Gujjars & 4 Other Castes, Re-included in OBC list: Rajasthan

Written by SabrangIndia Staff | Published on: May 20, 2017

This decision has been taken on the eve of the ninth anniversary of the first agitation of the Gujjars for inclusion in reservation that took place on May 23, 2008; another agitation that turned violent took place in 2015


 

The Rajasthan government has on May 19 re- included five castes, including Gujjars, in the Other Backward Classes (OBC) category. This decision has been taken on the eve of the ninth anniversary of the first agitation of the Gujjars for inclusion in reservation that took place on May 23, 2008.  This is after the state High Court had struck down the Special Backward Class (SBC) Reservation Act, 2015, which provided special backward class status to Gujjar and four other castes, in December just last year.
The states Social Justice and Empowerment Department on Friday issued a notification declaring that the five castes -? Banjara/Baldia/Labana, Gadia-Lohar/Gadalia, Gujjar/Gurjar, Raika/Rebari and Gadaria (Gaadri) -- have again been included in the OCB list.
 
There is a background to this entire affair, these castes were first included in the OBC list in 1994. A law was enacted in 2008 to grant five per cent quota in government jobs and educational institutions under the SBC category to four castes/communities. It was implemented in 2009 and a separate government notification was issued in 2012 to include Gadaria (Gaadri) in the SBC list. However, this government decision ran into legal issues and the high court stayed the reservation in 2009 as it had exceeded the legal ceiling of 50 per cent.
Finally six years later, in September 2015, the state assembly passed the Rajasthan Special Backward Classes (reservation of seats in educational institutions in the state and of appointments and posts in services under the state) Bill to give 5 per cent reservation to the five castes and issued a notification on October 16, 2015 to bring the act into effect. Following the notification, the overall reservation in the state had reached 54 per cent.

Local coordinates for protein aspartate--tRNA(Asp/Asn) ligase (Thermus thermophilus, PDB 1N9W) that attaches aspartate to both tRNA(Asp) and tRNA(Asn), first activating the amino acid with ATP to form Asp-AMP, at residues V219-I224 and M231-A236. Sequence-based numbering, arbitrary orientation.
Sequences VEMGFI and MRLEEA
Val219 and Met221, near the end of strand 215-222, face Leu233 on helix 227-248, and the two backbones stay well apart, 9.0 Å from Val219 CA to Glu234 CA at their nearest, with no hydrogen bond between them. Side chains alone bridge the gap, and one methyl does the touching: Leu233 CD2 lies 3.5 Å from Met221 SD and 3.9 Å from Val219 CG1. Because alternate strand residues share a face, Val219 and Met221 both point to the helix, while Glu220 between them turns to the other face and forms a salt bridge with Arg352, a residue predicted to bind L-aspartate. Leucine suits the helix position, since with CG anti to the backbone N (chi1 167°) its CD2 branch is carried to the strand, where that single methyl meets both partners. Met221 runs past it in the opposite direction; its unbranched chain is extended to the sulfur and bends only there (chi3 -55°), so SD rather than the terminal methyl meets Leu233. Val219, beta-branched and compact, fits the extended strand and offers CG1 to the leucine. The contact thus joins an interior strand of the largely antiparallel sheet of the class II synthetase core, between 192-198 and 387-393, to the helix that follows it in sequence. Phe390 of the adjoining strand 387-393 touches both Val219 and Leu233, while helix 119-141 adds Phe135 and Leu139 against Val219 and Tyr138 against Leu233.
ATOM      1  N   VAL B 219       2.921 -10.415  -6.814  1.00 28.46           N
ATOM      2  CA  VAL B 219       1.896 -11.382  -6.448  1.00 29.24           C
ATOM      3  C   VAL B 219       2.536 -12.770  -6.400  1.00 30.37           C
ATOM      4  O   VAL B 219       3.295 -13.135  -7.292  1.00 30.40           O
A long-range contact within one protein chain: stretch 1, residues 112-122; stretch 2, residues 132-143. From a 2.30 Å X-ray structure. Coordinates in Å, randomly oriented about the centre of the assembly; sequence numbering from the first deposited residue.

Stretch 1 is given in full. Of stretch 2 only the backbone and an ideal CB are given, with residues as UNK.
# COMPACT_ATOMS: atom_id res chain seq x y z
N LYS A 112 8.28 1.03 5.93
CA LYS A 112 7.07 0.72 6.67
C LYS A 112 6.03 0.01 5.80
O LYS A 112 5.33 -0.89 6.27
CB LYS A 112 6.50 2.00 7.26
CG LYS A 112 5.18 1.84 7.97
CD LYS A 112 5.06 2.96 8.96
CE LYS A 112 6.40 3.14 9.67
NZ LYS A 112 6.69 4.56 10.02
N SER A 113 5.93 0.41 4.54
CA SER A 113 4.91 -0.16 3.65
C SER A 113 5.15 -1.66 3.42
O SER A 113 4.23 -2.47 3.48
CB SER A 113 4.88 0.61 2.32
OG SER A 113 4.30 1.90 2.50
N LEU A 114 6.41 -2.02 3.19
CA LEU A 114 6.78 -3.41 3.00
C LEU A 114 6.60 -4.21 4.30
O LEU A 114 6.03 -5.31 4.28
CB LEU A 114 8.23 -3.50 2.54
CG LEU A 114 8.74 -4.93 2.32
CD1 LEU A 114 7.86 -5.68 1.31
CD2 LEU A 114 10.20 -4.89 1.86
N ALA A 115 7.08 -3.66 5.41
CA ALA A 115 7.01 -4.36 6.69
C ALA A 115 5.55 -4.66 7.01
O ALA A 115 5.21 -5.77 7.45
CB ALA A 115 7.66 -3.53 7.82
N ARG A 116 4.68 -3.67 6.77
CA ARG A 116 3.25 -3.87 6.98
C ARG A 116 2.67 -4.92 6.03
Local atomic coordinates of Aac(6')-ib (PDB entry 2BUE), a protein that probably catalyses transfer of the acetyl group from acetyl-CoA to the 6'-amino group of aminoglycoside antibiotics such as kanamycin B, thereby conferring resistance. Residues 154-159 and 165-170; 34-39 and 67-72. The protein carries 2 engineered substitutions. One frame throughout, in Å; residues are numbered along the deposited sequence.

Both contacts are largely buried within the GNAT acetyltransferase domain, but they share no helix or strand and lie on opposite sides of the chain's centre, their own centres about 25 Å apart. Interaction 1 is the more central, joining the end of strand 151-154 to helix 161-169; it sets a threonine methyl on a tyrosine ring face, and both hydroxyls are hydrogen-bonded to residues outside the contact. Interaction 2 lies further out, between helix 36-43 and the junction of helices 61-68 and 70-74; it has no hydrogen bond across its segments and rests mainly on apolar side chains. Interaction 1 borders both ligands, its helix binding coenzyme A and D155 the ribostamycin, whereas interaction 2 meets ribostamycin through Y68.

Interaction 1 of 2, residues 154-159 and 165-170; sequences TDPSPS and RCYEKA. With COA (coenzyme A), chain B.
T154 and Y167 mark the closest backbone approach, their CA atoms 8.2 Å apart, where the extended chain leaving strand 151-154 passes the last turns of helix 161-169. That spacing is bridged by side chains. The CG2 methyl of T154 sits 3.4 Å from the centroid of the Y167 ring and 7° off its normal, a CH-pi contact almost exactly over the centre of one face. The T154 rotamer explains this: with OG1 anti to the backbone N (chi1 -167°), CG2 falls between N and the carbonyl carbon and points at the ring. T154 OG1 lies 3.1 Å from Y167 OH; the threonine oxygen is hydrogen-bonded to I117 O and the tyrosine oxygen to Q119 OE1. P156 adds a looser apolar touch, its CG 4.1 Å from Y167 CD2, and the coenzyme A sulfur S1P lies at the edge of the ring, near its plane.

However, the high court had scrapped the Act last year, saying there were no extraordinary circumstances to allow that overall reservation in government jobs and education institutes in various states should be allowed to go beyond the 50 per cent cap set by the Supreme Court.
"The Act was struck down by the high court on December 9, 2016. As a result, all five castes have again been included in the OBC list," the notification issued by ACS, Social Justice and Empowerment, Ashok Jain said. The notification is effective from December 9, 2016.
Meanwhile, Rajasthan Gujjar Aarakshan Sangharsh Samiti spokesperson Himmat Singh Gujjar has said the community will protest against the decision. The decision to protest has always a threat to turn violent given the recent history of Gujjar protests.

Background of Protests: Violent
The Gurjar agitation in Rajasthan had seen a series of protests in the state of Rajastan, India, beginning 2008 and then most significantly in 2015.

Nine years ago, violence erupted in the state of Rajasthan on May 23, 2008 when police fired on protesters belonging to the Gurjar caste who were demanding a higher scheduled tribe status, instead of their current OBC (Other Backward Class) status. The agitation turned violent and in retaliation, the protesters lynched a policeman in the Bharatpur district of Rajasthan. The spiral continued and in response, police shot at protesters as they tried to damage railway lines and government property. At least 15 were killed on the spot.